FAQs

How Much Kayaking Should I Expect?

If a full day of kayaking is in order, expect to paddle for about four hours. You'll generally paddle about two hours in the morning, stop for a long lunch break, and then paddle again in the afternoon. Most days on this itinerary are a blend of kayaking, hiking, natural history, or aboriginal tours, so the actual amount will vary by day and by group.

When Is the Best Time to Whale Watch In BC?

Our British Columbia Unbound tour dates are chosen specifically to place all of our guests right in the middle of orca season. The northern resident pods are found in the Strait between mid-July and mid-September when salmon, their primary prey, come from the ocean to spawn in the rivers of mainland British Columbia. With more than 220 individually-identified whales in 17 separate pods within the region and guides carrying radios throughout the tour, our guests have an excellent chance of seeing orcas in the area. However, we often recommend August for the best British Columbia weather.

How Close Can I Get to an Orca from a Kayak?

Here at British Columbia Unbound, we follow the "Be Whale Wise" regulations for the protection of the whales. Within these regulations it states that no one is allowed within 200 yards/meters of an orca. We're privileged to have the opportunity for viewing these beautiful creatures from close vantage points. The very survival of the species, let alone the wonder of seeing them in their natural habitat, depends on everyone's cooperation in the "Be Whale Wise" regulations. Orca can travel much faster than kayakers, however, so occasionally they approach us much closer than the above guidelines. From land, you may have your closest encounters, as the whales often come within meters of the shoreline! Understanding the behavior and range of the orcas helps to better-set your expectations for your orca kayak tour. More details on their regulations can be found at their website, www.BeWhaleWise.org.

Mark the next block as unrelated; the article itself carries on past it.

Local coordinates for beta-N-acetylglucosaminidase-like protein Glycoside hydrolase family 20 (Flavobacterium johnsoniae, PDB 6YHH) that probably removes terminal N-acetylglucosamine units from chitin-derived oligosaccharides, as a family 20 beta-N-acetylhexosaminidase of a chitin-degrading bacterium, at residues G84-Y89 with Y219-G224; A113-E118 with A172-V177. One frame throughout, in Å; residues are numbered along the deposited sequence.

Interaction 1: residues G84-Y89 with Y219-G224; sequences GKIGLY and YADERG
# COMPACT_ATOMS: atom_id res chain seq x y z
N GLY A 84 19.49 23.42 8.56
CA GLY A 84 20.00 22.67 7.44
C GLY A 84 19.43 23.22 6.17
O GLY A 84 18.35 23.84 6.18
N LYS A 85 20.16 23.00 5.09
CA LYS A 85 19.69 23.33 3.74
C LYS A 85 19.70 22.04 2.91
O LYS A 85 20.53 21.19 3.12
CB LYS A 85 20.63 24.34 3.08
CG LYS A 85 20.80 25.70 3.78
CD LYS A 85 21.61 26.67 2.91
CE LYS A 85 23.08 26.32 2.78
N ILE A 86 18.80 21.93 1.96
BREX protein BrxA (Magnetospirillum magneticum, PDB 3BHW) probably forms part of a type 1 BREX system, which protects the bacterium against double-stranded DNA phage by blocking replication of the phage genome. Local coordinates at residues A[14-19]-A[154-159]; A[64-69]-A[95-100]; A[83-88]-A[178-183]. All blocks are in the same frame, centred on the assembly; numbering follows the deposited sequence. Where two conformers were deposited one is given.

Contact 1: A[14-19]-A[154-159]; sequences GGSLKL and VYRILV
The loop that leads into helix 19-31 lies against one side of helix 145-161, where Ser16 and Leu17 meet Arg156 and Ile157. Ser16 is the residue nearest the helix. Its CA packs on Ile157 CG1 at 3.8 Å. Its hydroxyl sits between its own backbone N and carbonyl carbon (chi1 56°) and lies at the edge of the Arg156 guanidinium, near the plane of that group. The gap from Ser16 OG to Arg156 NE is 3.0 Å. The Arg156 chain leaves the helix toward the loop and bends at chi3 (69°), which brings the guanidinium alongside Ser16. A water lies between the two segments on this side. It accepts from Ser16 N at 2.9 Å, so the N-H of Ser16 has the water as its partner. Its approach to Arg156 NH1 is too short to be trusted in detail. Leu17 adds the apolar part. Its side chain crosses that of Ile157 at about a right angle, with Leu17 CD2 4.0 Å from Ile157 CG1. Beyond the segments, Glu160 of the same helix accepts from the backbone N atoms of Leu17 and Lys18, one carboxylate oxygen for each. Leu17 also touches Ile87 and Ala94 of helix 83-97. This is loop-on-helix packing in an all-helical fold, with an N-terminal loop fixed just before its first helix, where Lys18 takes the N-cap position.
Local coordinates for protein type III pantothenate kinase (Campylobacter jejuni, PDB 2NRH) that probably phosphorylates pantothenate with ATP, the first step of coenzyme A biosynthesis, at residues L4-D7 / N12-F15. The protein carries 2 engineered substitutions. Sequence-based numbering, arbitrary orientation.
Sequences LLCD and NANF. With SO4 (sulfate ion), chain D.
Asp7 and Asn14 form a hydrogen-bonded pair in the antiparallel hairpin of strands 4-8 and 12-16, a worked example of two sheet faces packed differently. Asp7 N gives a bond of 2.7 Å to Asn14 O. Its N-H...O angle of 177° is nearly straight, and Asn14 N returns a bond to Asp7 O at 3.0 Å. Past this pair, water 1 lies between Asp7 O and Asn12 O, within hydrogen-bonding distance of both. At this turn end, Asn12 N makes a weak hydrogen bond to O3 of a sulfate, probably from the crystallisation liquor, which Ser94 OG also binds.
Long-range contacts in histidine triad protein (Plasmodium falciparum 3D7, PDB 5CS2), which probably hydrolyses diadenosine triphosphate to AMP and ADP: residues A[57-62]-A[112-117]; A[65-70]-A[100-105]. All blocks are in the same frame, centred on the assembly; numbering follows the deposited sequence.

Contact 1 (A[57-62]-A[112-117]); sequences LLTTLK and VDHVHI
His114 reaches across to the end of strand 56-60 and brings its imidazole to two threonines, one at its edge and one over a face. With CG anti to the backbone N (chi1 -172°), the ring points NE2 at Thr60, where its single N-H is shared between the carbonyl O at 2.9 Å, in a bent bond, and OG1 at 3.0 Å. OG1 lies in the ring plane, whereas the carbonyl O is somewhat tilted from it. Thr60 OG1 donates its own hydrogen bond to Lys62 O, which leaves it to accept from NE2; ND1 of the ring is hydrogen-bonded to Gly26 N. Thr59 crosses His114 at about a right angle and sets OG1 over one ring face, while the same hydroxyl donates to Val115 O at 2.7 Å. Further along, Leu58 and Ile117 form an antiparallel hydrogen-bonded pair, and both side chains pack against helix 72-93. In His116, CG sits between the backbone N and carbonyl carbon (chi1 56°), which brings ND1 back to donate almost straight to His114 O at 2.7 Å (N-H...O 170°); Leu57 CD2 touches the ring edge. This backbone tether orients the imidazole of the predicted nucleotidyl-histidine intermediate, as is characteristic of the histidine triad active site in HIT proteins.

How Dangerous are BC's Killer Whales?

To our knowledge, the orcas of Johnstone Strait have never bumped a kayak or attacked a swimmer. While many believe orcas to be seal-eaters, some don't even eat mammals. The "killer whales" of the Johnstone Straight, in particular, come to eat the salmon in this narrow channel. Whales are acutely aware of their surroundings and we feel safe being in their presence. A wild orca has never killed or severely injured a human in recorded history.

Are There Any Trip Extension Options?

We have two recommended trip extensions available through local experienced operators that can take you where the orca sightings are reported. These extensions are both by boat, which allow for a better opportunity to keep up with the whales. Our friends at Mackay Whale Watching tours or Stubbs Island Whale Watching can help you with this.

Will I Definitely Get to See Orcas on Whale Watching Tours?

While we have a 98% success rate for seeing orcas on the appropriate tours, they are wild animals that roam at will. Thus, we are unable to guarantee a sighting. To increase your opportunities for seeing the orcas, or simply to enjoy even more whale watching, you might want to add an extra day to your vacation to go on a Stubb's Island Whale Watching trip that is operated by motor skiff. Their motorized boat allows them to cover more ground in search of orcas and humpbacks throughout the Johnstone Strait area.

What Items are Not Included in Trip Costs?

Any hotel stays before and after your tour, transportation to the launch site, costs of a personal nature (shopping) and tips are not included in tour costs.